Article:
These present-absent with swift motion slide: On painting sonnet 45

Lena Levin. Sonnet 45: The other two, slight air and purging fire.
Lena Levin. Sonnet 45: The other two, slight air and purging fire. 20″x20″. Oil on canvas. 2013

[line]

The other two, slight air and purging fire,
Are both with thee, wherever I abide;
The first my thought, the other my desire,
These present-absent with swift motion slide.

For when these quicker elements are gone
In tender embassy of love to thee,
My life, being made of four, with two alone
Sinks down to death, oppressed with melancholy;

Until life’s composition be recured
By those swift messengers returned from thee,
Who even but now come back again, assured
Of thy fair health, recounting it to me:

This told, I joy; but then no longer glad,
I send them back again and straight grow sad.

William Shakespeare. Sonnet 45

[line]

This is the second painting of the diptych for two sonnets, forty fourth and forty fifth; in a sense, another essay on the same question: the source of landscapes’ power to touch our emotions, to express a state of mind.

The first painting explores one answer, suggested by the theory of four elements: looking at a landscape is like looking into the inner life of a human being because they are composed of the same fundamental elements. Another answer — or maybe just another version of the same answer, I am not sure — has to do with the way our brains create what we see from the input of our senses.   

What one sees, and how one sees it, is not just “what is there”. The image is modulated by the beholder’s state of mind. The brain doesn’t just perceive what’s presented to the eyes; it creates an image based both on the sensory information and on its own state —  it’s not for nothing that “rose-coloured glasses” became an idiom. And a painted landscape — in contrast to a natural one — contains as it were both the view and a pair of mind-altering glasses created by the painter: as the beholders share in the way the artist re-created the view, so they share in the state of mind intrinsic to this recreation.

Thomas Cole. Catskill Mountain House, The Four Elements. 1843-1844.
Thomas Cole. Catskill Mountain House, The Four Elements. 1843-1844.

It doesn’t mean, of course, that the state of mind perceived by the beholder is identical to the state of mind consciously intended (or unconsciously channelled) by the artist; nor that you and I will have the same emotional reaction while looking at the same painting. Obviously, each viewer adds their own “inner glasses”, tinted by their own mood and life experiences, and their brain recreates the image once again (by the way, looking at a painting together with friends opens this quite unique channel of communication — an opportunity to compare your ways of seeing the world).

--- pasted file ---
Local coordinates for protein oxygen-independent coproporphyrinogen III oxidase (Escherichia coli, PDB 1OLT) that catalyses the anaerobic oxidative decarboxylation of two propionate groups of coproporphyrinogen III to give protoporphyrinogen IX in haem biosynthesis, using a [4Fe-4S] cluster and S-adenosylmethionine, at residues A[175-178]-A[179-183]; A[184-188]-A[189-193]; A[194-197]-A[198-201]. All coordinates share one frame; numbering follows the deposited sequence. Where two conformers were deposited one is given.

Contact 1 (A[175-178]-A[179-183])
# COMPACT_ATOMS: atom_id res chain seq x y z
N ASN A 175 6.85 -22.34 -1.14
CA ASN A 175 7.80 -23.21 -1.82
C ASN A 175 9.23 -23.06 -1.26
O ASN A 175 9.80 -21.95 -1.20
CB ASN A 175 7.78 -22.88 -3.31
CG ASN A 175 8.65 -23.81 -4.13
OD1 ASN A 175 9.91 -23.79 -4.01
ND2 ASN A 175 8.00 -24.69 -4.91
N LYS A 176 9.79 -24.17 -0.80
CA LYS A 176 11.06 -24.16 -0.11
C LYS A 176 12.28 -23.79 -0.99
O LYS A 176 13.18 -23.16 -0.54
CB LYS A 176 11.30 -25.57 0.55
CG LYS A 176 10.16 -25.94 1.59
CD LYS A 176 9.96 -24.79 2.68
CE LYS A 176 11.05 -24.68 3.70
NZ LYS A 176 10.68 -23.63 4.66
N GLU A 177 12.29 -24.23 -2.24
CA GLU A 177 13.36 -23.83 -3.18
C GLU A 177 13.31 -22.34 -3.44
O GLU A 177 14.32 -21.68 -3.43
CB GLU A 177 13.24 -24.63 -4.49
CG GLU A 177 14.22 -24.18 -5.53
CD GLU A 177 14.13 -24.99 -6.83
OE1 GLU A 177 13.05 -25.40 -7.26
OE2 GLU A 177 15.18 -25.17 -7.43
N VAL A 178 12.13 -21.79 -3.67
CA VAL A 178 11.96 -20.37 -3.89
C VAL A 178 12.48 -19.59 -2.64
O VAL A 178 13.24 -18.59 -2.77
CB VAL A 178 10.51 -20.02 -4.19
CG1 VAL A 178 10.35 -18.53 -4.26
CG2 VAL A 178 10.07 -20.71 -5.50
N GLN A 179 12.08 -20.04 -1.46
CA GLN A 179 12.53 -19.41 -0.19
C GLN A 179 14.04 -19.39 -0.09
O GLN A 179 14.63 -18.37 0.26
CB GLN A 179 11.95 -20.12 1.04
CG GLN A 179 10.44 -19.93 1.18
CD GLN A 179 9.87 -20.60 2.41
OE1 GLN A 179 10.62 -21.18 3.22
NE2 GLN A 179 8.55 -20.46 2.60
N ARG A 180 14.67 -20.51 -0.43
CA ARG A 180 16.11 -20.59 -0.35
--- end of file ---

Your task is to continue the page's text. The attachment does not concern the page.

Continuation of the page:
Even if the viewers’ perceptions will inevitably vary, and the artist knows that, a landscape usually represents a unified, harmonious image: in a sense, one state of mind, one mood. But this conventional approach wouldn’t do for painting the forty fifth sonnet, where the mood changes back and forth quickly, as though something happens within the time frame of writing the sonnet, even but now:

Until life’s composition be recured
By those swift messengers returned from thee,
Who even but now come back again, assured
Of thy fair health, recounting it to me:

This told, I joy; but then no longer glad,
I send them back again and straight grow sad.

 Some commentators believe that these assurances of fair health must come from a letter (arriving just as the poet is pouring his depression into the sonnet).

I don’t think so. The whole point of the sonnet is in this incredible swiftness with which one’s thoughts and desires move (sliding from here to there and back):

The first my thought, the other my desire,
These present-absent with swift motion slide.

I believe it has nothing to do with letters, and everything to do with the very nature of our thought processes, and the barely controllable rapidity of their unpredictable jumps from place to place, from subject to subject, from memory to imagination. Our thoughts don’t need letters (or any other external stimuli) to change from moment to moment; they change all the time as it is (unless one happens to be fully immersed in something truly challenging and/or exciting — but more about this later).